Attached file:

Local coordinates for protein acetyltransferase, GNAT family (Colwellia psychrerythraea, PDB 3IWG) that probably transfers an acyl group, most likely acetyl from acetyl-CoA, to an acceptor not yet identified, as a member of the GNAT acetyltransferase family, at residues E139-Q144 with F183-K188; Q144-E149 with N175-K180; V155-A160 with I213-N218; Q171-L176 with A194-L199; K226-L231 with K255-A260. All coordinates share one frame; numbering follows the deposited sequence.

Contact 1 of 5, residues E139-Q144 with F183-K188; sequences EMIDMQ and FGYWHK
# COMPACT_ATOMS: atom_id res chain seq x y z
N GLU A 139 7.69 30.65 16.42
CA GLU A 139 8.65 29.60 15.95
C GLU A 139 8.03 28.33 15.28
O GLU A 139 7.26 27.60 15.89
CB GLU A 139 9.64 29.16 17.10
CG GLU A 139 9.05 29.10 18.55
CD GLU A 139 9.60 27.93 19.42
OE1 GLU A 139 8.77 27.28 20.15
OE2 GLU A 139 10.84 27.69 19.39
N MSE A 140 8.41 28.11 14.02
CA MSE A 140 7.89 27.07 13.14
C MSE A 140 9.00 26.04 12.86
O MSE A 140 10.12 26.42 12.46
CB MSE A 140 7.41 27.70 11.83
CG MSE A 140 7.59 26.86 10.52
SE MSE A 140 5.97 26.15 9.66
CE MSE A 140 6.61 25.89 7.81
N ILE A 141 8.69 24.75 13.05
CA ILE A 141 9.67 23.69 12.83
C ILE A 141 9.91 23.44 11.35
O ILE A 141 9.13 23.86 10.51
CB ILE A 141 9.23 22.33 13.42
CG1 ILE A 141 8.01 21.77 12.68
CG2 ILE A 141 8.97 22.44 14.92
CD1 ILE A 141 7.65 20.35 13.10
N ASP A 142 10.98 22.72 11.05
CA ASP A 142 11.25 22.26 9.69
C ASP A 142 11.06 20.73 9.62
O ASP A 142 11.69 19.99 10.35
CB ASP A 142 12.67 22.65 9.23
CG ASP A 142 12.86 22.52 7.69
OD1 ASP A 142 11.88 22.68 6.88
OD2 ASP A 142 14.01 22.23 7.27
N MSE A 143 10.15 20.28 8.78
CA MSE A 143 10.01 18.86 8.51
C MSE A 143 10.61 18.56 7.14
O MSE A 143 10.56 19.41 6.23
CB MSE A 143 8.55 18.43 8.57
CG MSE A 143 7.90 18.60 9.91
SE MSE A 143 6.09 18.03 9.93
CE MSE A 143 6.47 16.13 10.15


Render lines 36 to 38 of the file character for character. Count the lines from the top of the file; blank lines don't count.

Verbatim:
OD2 ASP A 142 14.01 22.23 7.27
N MSE A 143 10.15 20.28 8.78
CA MSE A 143 10.01 18.86 8.51